A useful introduction to the man who established photographs as both works of art and important historical documents.

MATHEW BRADY

PORTRAITS OF A NATION

The editor of the American Scholar tracks the career of America’s pioneering photographer.

“Brady and the Cooper Institute made me president.” Harmless flattery, perhaps, but Abraham Lincoln’s remark testified to the influence of his 1860 speech in New York City and to the widely distributed photograph taken that day by Mathew Brady (circa 1822–1896). With studios in New York and Washington, D.C., and already famous as a portraitist, Brady’s galleries grew to contain a who’s who of 19th-century distinction: writers like Poe, Cooper, Twain and Whitman; presidents from Quincy Adams to McKinley; statesmen like Clay, Calhoun and Webster; military leaders like John C. Fremont and Winfield Scott; and distinguished visitors like the Prince of Wales. Brady lured the well-heeled and, increasingly, the middle class through his doors to be similarly immortalized by the new technology that he and his assistants mastered and advanced. When the Civil War arrived, Brady and his team of photographers went into the field, and their unprecedented, comprehensive images of camp life, battlegrounds and soldiers documented the national catastrophe for all time. Wilson (The Explorer King: Adventure, Science, and the Great Diamond Hoax—Clarence in the Old West, 2006, etc.) concedes from the beginning that little is known about Brady’s personal life—not even the place or date of his birth—but the author compensates with a thorough tracking and assessment of the professional career, describing for general readers the origins and swift growth of the photographic science, the team of variously skilled workers required to make the earliest images, and the controversies over photo attribution that persist. Wilson paints Brady as the consummate ringmaster, with a Barnum-like talent for selling himself and his product and for gathering and distributing images that made the phrase “photo by Brady” seemingly ubiquitous.

A useful introduction to the man who established photographs as both works of art and important historical documents.

Pub Date: Aug. 6, 2013

ISBN: 978-1-62040-203-0

Page Count: 288

Publisher: Bloomsbury

Review Posted Online: May 26, 2013

Kirkus Reviews Issue: June 15, 2013

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If the authors are serious, this is a silly, distasteful book. If they are not, it’s a brilliant satire.

THE 48 LAWS OF POWER

The authors have created a sort of anti-Book of Virtues in this encyclopedic compendium of the ways and means of power.

Everyone wants power and everyone is in a constant duplicitous game to gain more power at the expense of others, according to Greene, a screenwriter and former editor at Esquire (Elffers, a book packager, designed the volume, with its attractive marginalia). We live today as courtiers once did in royal courts: we must appear civil while attempting to crush all those around us. This power game can be played well or poorly, and in these 48 laws culled from the history and wisdom of the world’s greatest power players are the rules that must be followed to win. These laws boil down to being as ruthless, selfish, manipulative, and deceitful as possible. Each law, however, gets its own chapter: “Conceal Your Intentions,” “Always Say Less Than Necessary,” “Pose as a Friend, Work as a Spy,” and so on. Each chapter is conveniently broken down into sections on what happened to those who transgressed or observed the particular law, the key elements in this law, and ways to defensively reverse this law when it’s used against you. Quotations in the margins amplify the lesson being taught. While compelling in the way an auto accident might be, the book is simply nonsense. Rules often contradict each other. We are told, for instance, to “be conspicuous at all cost,” then told to “behave like others.” More seriously, Greene never really defines “power,” and he merely asserts, rather than offers evidence for, the Hobbesian world of all against all in which he insists we live. The world may be like this at times, but often it isn’t. To ask why this is so would be a far more useful project.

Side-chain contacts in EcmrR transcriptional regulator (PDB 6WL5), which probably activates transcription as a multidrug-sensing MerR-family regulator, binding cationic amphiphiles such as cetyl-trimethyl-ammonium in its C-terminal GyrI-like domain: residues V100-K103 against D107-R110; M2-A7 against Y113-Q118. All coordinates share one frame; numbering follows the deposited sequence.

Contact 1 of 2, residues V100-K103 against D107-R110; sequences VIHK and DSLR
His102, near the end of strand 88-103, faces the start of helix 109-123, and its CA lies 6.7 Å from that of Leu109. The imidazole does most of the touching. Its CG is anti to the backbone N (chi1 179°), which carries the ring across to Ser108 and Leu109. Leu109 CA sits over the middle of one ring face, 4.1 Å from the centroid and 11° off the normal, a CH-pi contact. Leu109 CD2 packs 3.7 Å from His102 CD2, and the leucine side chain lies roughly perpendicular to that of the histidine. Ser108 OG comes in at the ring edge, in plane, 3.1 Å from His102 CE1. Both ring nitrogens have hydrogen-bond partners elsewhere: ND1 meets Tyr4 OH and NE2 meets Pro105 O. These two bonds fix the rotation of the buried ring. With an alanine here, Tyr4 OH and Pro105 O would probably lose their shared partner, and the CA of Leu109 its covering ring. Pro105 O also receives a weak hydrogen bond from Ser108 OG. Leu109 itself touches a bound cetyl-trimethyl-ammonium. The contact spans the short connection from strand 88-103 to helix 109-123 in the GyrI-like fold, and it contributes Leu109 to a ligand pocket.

If the authors are serious, this is a silly, distasteful book. If they are not, it’s a brilliant satire.

Pub Date: Sept. 1, 1998

ISBN: 0-670-88146-5

Page Count: 430

Publisher: Viking

Review Posted Online: May 20, 2010

Kirkus Reviews Issue: July 15, 1998

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The author's youthfulness helps to assure the inevitable comparison with the Anne Frank diary although over and above the...

NIGHT

Elie Wiesel spent his early years in a small Transylvanian town as one of four children. 

He was the only one of the family to survive what Francois Maurois, in his introduction, calls the "human holocaust" of the persecution of the Jews, which began with the restrictions, the singularization of the yellow star, the enclosure within the ghetto, and went on to the mass deportations to the ovens of Auschwitz and Buchenwald. There are unforgettable and horrifying scenes here in this spare and sombre memoir of this experience of the hanging of a child, of his first farewell with his father who leaves him an inheritance of a knife and a spoon, and of his last goodbye at Buchenwald his father's corpse is already cold let alone the long months of survival under unconscionable conditions. 

The author's youthfulness helps to assure the inevitable comparison with the Anne Frank diary although over and above the sphere of suffering shared, and in this case extended to the death march itself, there is no spiritual or emotional legacy here to offset any reader reluctance.

Pub Date: Jan. 16, 2006

ISBN: 0374500010

Page Count: 120

Publisher: Hill & Wang

Review Posted Online: Oct. 7, 2011

Kirkus Reviews Issue: Jan. 15, 2006

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